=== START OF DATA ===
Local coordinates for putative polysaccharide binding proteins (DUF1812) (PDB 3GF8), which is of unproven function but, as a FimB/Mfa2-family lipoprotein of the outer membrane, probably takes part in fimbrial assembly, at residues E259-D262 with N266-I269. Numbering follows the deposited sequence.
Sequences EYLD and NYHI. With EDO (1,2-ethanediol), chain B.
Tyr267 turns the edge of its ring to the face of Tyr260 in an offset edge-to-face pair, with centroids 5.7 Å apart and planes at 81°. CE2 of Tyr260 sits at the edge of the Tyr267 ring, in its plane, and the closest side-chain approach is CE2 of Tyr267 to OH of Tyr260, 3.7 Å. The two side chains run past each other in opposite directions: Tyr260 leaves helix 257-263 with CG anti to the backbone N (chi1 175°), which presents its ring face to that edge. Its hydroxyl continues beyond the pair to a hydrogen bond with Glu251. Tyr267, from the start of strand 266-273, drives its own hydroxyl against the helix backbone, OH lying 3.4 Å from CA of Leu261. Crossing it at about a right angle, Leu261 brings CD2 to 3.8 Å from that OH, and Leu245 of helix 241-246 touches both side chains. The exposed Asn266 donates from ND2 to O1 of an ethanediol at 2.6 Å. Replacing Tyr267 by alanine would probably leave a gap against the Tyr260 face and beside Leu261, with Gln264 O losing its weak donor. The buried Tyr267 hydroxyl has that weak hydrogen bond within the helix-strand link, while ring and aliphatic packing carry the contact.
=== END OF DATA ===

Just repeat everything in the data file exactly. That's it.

Local coordinates for putative polysaccharide binding proteins (DUF1812) (PDB 3GF8), which is of unproven function but, as a FimB/Mfa2-family lipoprotein of the outer membrane, probably takes part in fimbrial assembly, at residues E259-D262 with N266-I269. Numbering follows the deposited sequence.
Sequences EYLD and NYHI. With EDO (1,2-ethanediol), chain B.
Tyr267 turns the edge of its ring to the face of Tyr260 in an offset edge-to-face pair, with centroids 5.7 Å apart and planes at 81°. CE2 of Tyr260 sits at the edge of the Tyr267 ring, in its plane, and the closest side-chain approach is CE2 of Tyr267 to OH of Tyr260, 3.7 Å. The two side chains run past each other in opposite directions: Tyr260 leaves helix 257-263 with CG anti to the backbone N (chi1 175°), which presents its ring face to that edge. Its hydroxyl continues beyond the pair to a hydrogen bond with Glu251. Tyr267, from the start of strand 266-273, drives its own hydroxyl against the helix backbone, OH lying 3.4 Å from CA of Leu261. Crossing it at about a right angle, Leu261 brings CD2 to 3.8 Å from that OH, and Leu245 of helix 241-246 touches both side chains. The exposed Asn266 donates from ND2 to O1 of an ethanediol at 2.6 Å. Replacing Tyr267 by alanine would probably leave a gap against the Tyr260 face and beside Leu261, with Gln264 O losing its weak donor. The buried Tyr267 hydroxyl has that weak hydrogen bond within the helix-strand link, while ring and aliphatic packing carry the contact.